.. _plrsearch:
PLRsearch
^^^^^^^^^
Motivation for PLRsearch
~~~~~~~~~~~~~~~~~~~~~~~~
Network providers are interested in throughput a system can sustain.
`RFC 2544`_ assumes loss ratio is given by a deterministic function of
offered load. But NFV software systems are not deterministic enough.
This makes deterministic algorithms (such as `binary search`_ per RFC 2544
and MLRsearch with single trial) to return results,
which when repeated show relatively high standard deviation,
thus making it harder to tell what "the throughput" actually is.
We need another algorithm, which takes this indeterminism into account.
Generic Algorithm
~~~~~~~~~~~~~~~~~
Detailed description of the PLRsearch algorithm is included in the IETF
draft `draft-vpolak-bmwg-plrsearch-02`_ that is in the process
of being standardized in the IETF Benchmarking Methodology Working Group (BMWG).
Terms
-----
The rest of this page assumes the reader is familiar with the following terms
defined in the IETF draft:
+ Trial Order Independent System
+ Duration Independent System
+ Target Loss Ratio
+ Critical Load
+ Offered Load regions
+ Zero Loss Region
+ Non-Deterministic Region
+ Guaranteed Loss Region
+ Fitting Function
+ Stretch Function
+ Erf Function
+ Bayesian Inference
+ Prior distribution
+ Posterior Distribution
+ Numeric Integration
+ Monte Carlo
+ Importance Sampling
FD.io CSIT Implementation Specifics
~~~~~~~~~~~~~~~~~~~~~~~~~~~~~~~~~~~
The search receives min_rate and max_rate values, to avoid measurements
at offered loads not supporeted by the traffic generator.
The implemented tests cases use bidirectional traffic.
The algorithm stores each rate as bidirectional rate (internally,
the algorithm is agnostic to flows and directions,
it only cares about aggregate counts of packets sent and packets lost),
but debug output from traffic generator lists unidirectional values.
Measurement Delay
`````````````````
In a sample implemenation in FD.io CSIT project, there is roughly 0.5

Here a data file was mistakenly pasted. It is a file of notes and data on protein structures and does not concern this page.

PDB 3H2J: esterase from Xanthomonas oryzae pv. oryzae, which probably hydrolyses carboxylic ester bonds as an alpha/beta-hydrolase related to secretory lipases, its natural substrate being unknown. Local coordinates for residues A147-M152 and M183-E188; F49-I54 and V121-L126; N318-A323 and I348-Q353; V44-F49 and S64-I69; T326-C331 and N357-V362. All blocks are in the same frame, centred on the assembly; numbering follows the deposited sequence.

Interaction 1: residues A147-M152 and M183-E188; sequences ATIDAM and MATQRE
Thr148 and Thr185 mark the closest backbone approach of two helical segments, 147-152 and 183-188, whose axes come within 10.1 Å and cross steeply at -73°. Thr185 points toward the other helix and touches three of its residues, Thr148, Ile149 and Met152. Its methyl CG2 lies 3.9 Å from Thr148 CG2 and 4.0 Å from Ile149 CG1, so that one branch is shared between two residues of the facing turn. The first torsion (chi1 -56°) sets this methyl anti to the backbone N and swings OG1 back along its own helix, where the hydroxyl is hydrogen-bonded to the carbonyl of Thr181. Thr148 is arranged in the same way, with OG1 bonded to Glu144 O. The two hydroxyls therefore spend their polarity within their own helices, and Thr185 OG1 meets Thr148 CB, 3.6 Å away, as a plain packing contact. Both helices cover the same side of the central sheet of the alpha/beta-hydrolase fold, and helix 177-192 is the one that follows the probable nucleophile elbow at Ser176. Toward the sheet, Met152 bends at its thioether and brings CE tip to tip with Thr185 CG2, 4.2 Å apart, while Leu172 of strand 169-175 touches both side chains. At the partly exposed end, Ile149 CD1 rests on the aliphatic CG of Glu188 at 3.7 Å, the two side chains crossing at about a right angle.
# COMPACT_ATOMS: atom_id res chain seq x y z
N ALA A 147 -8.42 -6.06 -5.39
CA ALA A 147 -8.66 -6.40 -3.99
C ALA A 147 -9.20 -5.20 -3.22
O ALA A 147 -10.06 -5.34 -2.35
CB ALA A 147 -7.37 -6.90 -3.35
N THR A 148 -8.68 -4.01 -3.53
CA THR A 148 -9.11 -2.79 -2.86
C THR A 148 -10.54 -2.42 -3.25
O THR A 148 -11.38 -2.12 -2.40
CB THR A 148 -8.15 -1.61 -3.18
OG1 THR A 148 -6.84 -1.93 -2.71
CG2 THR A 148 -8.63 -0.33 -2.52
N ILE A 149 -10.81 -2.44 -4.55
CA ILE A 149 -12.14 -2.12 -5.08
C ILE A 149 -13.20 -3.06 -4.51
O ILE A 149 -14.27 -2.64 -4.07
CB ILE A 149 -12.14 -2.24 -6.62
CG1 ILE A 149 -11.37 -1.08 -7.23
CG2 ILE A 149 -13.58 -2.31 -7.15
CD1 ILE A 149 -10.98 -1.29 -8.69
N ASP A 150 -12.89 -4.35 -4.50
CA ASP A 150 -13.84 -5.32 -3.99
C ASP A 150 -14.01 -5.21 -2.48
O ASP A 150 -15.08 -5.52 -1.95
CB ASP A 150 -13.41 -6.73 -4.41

second delay between trials due to restrictons imposed by packet traffic
generator in use (T-Rex).
As measurements results come in, posterior distribution computation takes
more time (per sample), although there is a considerable constant part
(mostly for inverting the fitting functions).
Also, the integrator needs a fair amount of samples to reach the region
the posterior distribution is concentrated at.
And of course, the speed of the integrator depends on computing power
of the CPU the algorithm is able to use.
All those timing related effects are addressed by arithmetically increasing
trial durations with configurable coefficients
(currently 5.1 seconds for the first trial,
each subsequent trial being 0.1 second longer).
Rounding Errors and Underflows
``````````````````````````````
In order to avoid them, the current implementation tracks natural logarithm
(instead of the original quantity) for any quantity which is never negative.
Logarithm of zero is minus infinity (not supported by Python),
so special value "None" is used instead.
Specific functions for frequent operations (such as "logarithm
of sum of exponentials") are defined to handle None correctly.
Fitting Functions
`````````````````
Current implementation uses two fitting functions, called "stretch" and "erf".
In general, their estimates for critical rate differ,
which adds a simple source of systematic error,
on top of randomness error reported by integrator.